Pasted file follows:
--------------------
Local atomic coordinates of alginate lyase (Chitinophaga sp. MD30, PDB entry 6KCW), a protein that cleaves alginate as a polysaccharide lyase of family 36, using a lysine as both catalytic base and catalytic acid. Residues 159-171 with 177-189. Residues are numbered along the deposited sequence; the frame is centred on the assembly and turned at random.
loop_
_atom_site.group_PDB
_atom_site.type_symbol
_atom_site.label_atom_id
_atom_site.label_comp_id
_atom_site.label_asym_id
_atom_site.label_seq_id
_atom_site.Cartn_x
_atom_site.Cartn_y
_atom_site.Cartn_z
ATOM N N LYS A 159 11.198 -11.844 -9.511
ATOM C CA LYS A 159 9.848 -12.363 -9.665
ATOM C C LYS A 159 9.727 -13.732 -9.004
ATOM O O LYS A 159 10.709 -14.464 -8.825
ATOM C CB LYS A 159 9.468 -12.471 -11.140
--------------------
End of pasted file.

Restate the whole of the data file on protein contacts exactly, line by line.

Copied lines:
Local atomic coordinates of alginate lyase (Chitinophaga sp. MD30, PDB entry 6KCW), a protein that cleaves alginate as a polysaccharide lyase of family 36, using a lysine as both catalytic base and catalytic acid. Residues 159-171 with 177-189. Residues are numbered along the deposited sequence; the frame is centred on the assembly and turned at random.
loop_
_atom_site.group_PDB
_atom_site.type_symbol
_atom_site.label_atom_id
_atom_site.label_comp_id
_atom_site.label_asym_id
_atom_site.label_seq_id
_atom_site.Cartn_x
_atom_site.Cartn_y
_atom_site.Cartn_z
ATOM N N LYS A 159 11.198 -11.844 -9.511
ATOM C CA LYS A 159 9.848 -12.363 -9.665
ATOM C C LYS A 159 9.727 -13.732 -9.004
ATOM O O LYS A 159 10.709 -14.464 -8.825
ATOM C CB LYS A 159 9.468 -12.471 -11.140